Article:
While one of the primary purposes and goals of NCLB is to close achievement gaps, I do not believe that has been the outcome. The respected Civil Rights Project at Harvard, in a June 2006 report, found that "federal accountability rules have little to no impact on racial and poverty gaps. The NCLB Act ends up leaving many minority and poor students, even with additional educational support, far behind with little opportunity to meet the 2014 target."

An accountability system designed to raise student achievement and close achievement gaps must include the following elements:

  • Improved methods to assess student learning, including improving the quality of assessments and giving real meaning to NCLB's "multiple measures" requirement

The term "achievement gaps" has become synonymous with differences in scores on standardized tests between groups of students. And, given the poor quality of tests across the country, those test scores reflect little more than a student's ability to regurgitate facts. If we are truly committed to preparing our children to compete in the 21st century economy and world, we need to develop and assess a broader set of knowledge and skills.

As NEA member John Meehan, an elementary school teacher from Alton, Illinois, has told NEA:

"Assessments are critical to help identify the academic needs of students, but not all students test well. Many are stressed to the point of simply giving up and not trying. Accountability is important, yet giving a test is just one method of measuring student learning and growth. I've seen so many good students who are learning and growing academically yet who do not test well. I was one of those students. To this day, I don't take tests well, yet I'm able to learn. We need to help students learn, not just teach them to take tests."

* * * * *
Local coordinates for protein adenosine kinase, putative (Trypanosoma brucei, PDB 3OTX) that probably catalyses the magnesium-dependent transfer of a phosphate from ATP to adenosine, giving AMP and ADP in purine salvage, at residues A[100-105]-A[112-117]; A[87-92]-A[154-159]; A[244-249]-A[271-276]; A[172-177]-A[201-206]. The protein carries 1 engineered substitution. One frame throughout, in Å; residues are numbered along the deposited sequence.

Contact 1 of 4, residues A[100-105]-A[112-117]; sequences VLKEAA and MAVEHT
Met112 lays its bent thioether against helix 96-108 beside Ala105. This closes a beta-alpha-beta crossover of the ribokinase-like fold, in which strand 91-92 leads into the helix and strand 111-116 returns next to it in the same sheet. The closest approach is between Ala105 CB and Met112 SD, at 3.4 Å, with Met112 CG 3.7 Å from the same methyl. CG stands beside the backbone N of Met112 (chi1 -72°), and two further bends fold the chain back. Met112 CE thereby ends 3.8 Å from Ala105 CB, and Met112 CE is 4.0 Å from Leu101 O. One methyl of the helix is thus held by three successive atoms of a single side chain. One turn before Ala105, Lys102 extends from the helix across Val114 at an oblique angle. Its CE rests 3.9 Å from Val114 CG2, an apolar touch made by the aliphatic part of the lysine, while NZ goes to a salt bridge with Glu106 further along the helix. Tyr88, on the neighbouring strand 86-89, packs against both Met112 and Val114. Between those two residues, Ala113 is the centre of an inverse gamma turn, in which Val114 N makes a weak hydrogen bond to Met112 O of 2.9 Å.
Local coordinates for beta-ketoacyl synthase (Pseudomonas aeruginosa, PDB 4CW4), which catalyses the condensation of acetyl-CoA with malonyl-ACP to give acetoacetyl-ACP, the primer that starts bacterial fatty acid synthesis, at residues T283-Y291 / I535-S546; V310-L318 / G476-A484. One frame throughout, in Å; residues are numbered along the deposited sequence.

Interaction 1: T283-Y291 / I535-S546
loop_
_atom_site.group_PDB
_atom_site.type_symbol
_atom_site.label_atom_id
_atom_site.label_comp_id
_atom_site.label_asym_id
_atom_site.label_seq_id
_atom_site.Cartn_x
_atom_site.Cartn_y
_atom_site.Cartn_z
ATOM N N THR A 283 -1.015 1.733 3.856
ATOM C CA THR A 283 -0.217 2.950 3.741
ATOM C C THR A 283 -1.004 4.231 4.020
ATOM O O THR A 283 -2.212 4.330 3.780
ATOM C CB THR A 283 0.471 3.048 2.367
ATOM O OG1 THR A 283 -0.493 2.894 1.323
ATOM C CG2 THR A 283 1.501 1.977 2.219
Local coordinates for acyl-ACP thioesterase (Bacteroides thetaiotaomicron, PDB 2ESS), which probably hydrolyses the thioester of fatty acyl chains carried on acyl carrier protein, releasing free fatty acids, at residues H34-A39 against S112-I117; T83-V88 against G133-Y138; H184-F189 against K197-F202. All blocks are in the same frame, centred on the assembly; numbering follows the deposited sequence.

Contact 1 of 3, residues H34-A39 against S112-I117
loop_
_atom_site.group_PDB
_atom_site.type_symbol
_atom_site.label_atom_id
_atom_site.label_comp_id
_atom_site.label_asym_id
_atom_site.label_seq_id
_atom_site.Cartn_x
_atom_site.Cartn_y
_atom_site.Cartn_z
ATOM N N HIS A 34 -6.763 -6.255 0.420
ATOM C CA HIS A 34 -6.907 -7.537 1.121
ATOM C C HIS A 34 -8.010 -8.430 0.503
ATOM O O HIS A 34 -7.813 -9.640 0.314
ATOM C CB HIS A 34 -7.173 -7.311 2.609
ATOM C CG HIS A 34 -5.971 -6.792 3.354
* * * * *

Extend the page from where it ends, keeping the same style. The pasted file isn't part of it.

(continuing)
NEA has been engaged for the last four or five years in a collaborative effort with businesses and other education groups to attempt to define "21st century skills." The Partnership for 21st Century Skills has issued several reports 1 along these lines as well as a set of principles for ESEA reauthorization (attached as Appendix II ). These principles state in part: "Standardized achievement assessments alone do not generate evidence of the skill sets that the business and education communities believe are necessary to ensure success in the 21st century."

We believe the U.S. Department of Education under the previous Secretary made a grave error in allowing states simply to "augment" norm-referenced standardized tests with a few additional test items aligned with the state content standards. In practice, this means that the tests do not measure higher order thinking, analytical problem-solving, or synthesis skills-the very skills businesses want and need from the workforce. Thus, the early decision to put test administration ahead of an examination of desirable content and skills has had a terrible impact on the current accountability framework.